The VA, like many other loan programs, offers a variety of loan options including the fixed rate and adjustable rate loans. Since you have the option, you’ll have to decide which type of loan works best for you.
We help you discover the questions to ask yourself below.
How Long Will you be in the Home?
The first question pertains to your plans for the future. Will you stay in the home for the long-term or do you know you are here just for a few years? If you know beyond a doubt what your plans are, you can choose the right loan.
- If you plan to stay for a long time, the fixed rate loan is often the better choice. This way you don’t have to worry about adjusting interest rates and being unable to afford your mortgage. You also don’t take the gamble on interest rates before the ARM rate adjusts. If you think you’ll refinance before then and get a great rate, you could be in for an unpleasant surprise if things don’t change.
- If you plan to move in the short-term, an ARM may make sense. Even though you take a risk on the adjusting interest rate, you may move before it ever adjusts. In a perfect world, you’ll take an ARM with a fixed (introductory) rate for the time you’ll be in the home. For example, let’s say that you know you’ll move in four years. If you choose a 5/1 ARM, you have that extra year as a buffer, as your rate remains fixed for 5 years. You get to take advantage of a lower interest rate and you dodge increasing interest rates down the road.
What’s Your Income Like?
Do you have variable income or are you paid on a salary? If you have predictable income, you can choose either type of loan that you are comfortable paying. If you don’t mind the uncertainty of the ARM loan as the rate adjusts, you can take advantage of the initial savings. You always have the option to refinance out of the ARM before it adjusts if you decide that’s what you want to do too.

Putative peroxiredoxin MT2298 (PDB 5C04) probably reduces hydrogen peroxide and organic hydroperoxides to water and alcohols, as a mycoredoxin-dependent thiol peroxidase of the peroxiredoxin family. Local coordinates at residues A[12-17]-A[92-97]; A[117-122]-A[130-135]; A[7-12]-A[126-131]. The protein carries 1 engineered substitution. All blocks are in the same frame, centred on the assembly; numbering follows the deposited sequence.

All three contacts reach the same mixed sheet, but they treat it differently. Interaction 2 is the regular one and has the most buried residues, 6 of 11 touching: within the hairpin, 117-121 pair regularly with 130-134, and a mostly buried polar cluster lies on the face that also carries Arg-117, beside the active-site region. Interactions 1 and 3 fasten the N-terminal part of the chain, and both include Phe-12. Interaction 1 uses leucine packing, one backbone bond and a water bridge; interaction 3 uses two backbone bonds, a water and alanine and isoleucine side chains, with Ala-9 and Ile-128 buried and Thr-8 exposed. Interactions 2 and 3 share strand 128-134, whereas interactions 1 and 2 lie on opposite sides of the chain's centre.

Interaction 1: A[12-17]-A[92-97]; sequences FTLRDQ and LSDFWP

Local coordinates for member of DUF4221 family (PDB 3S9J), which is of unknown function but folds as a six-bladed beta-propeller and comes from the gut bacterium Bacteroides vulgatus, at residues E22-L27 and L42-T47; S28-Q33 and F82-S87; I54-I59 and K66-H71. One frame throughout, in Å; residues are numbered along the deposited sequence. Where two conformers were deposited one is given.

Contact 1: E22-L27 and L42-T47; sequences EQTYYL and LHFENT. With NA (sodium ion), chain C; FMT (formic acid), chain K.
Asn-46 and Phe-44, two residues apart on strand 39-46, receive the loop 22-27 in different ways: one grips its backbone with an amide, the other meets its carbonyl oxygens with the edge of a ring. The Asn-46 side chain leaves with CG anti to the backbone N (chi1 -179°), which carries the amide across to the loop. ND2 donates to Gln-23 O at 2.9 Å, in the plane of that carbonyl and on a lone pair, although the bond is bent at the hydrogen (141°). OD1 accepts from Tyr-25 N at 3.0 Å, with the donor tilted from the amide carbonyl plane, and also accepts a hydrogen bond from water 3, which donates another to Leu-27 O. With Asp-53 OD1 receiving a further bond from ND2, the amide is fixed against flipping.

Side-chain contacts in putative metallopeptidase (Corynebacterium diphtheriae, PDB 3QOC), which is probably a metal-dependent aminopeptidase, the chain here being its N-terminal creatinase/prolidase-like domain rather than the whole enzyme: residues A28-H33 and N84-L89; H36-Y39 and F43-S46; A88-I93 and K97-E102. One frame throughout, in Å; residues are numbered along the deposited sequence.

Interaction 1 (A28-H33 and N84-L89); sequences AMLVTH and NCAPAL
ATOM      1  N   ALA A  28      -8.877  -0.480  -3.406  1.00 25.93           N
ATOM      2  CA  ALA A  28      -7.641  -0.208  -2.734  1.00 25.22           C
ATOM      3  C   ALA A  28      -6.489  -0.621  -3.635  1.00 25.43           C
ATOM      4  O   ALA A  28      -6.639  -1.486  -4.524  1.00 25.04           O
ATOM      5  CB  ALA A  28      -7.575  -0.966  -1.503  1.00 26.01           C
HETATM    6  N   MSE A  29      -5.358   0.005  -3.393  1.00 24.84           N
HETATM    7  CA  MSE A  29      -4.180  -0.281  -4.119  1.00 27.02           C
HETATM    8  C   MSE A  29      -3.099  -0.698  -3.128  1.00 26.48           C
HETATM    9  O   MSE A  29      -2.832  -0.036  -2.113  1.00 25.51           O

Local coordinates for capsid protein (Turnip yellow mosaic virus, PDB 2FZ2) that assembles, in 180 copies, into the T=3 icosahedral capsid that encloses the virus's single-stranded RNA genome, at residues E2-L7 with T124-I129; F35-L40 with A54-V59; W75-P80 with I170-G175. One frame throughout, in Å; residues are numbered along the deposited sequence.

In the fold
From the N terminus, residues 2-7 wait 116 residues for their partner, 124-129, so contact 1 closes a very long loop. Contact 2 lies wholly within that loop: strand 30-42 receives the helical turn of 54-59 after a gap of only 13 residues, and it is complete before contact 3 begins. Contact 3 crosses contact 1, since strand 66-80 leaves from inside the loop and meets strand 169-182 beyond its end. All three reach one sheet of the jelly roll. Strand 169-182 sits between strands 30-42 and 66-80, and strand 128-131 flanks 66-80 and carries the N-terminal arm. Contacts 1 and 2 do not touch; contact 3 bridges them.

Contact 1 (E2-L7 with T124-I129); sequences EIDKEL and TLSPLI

If you have variable income, though, you may not want to take a chance on the changing interest rate. What if you can’t afford the higher payment when the rate adjusts? With a fixed rate, you know what the payment is from the moment you sign the closing papers. You also know that you qualify for that payment because the lender must make sure you can afford it beyond a reasonable doubt before giving you the loan.
What are Your Job Prospects?
Your final consideration is your job prospects. For example, are you in an intern position now or at a starting point in your career, but will have a major jump in income/job status within the next couple of years? This is most common for doctors and lawyers, but other employment opportunities offer the chance to increase your income sometimes two or three times what you start at after a specific period.
If you have this type of job, an ARM might be a good choice. You get the lower payment during the introductory period, which should coincide with your ‘starting salary.’ Once your income increase, you’ll be ready and able to handle the adjusting interest rate. If not, you will be in a better position to refinance with your higher salary in place.
As a veteran, you have the option between a fixed rate and adjustable rate loan. Make sure you weigh the pros and cons of each loan type to decide which one is right for you. Ask for actual figures and see how they fit into your budget so that you can choose the loan that suits you the best.Click to See the Latest Mortgage Rates»